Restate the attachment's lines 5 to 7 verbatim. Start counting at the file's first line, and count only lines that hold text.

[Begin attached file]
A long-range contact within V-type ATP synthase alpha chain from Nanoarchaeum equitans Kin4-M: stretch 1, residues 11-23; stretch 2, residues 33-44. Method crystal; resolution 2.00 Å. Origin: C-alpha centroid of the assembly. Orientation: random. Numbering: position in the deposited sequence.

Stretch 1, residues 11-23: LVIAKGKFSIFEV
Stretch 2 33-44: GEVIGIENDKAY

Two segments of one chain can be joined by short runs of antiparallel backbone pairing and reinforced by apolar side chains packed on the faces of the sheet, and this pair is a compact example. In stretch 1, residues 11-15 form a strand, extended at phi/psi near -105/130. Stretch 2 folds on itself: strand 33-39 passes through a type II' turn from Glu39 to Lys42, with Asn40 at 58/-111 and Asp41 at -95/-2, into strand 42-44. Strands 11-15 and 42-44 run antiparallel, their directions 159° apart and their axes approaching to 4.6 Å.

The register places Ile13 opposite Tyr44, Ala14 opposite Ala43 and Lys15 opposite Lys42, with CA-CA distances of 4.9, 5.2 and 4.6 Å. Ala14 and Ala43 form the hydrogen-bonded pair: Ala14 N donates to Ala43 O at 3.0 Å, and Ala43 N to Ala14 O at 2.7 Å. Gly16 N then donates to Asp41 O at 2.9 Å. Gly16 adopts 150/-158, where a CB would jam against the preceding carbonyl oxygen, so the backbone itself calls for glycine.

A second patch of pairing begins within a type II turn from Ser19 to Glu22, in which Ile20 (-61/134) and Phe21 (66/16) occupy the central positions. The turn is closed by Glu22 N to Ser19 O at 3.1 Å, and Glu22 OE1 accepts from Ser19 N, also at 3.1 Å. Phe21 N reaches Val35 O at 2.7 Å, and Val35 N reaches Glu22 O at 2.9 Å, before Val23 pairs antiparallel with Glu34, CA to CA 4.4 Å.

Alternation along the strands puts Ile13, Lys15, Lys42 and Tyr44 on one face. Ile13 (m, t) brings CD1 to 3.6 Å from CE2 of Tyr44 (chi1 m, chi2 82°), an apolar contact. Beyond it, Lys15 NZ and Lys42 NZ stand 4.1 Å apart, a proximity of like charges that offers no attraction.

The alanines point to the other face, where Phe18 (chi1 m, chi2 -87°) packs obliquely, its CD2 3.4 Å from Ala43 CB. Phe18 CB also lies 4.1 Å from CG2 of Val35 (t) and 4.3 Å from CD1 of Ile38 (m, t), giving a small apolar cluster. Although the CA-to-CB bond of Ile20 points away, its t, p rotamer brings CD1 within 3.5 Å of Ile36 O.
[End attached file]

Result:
The register places Ile13 opposite Tyr44, Ala14 opposite Ala43 and Lys15 opposite Lys42, with CA-CA distances of 4.9, 5.2 and 4.6 Å. Ala14 and Ala43 form the hydrogen-bonded pair: Ala14 N donates to Ala43 O at 3.0 Å, and Ala43 N to Ala14 O at 2.7 Å. Gly16 N then donates to Asp41 O at 2.9 Å. Gly16 adopts 150/-158, where a CB would jam against the preceding carbonyl oxygen, so the backbone itself calls for glycine.

A second patch of pairing begins within a type II turn from Ser19 to Glu22, in which Ile20 (-61/134) and Phe21 (66/16) occupy the central positions. The turn is closed by Glu22 N to Ser19 O at 3.1 Å, and Glu22 OE1 accepts from Ser19 N, also at 3.1 Å. Phe21 N reaches Val35 O at 2.7 Å, and Val35 N reaches Glu22 O at 2.9 Å, before Val23 pairs antiparallel with Glu34, CA to CA 4.4 Å.

Alternation along the strands puts Ile13, Lys15, Lys42 and Tyr44 on one face. Ile13 (m, t) brings CD1 to 3.6 Å from CE2 of Tyr44 (chi1 m, chi2 82°), an apolar contact. Beyond it, Lys15 NZ and Lys42 NZ stand 4.1 Å apart, a proximity of like charges that offers no attraction.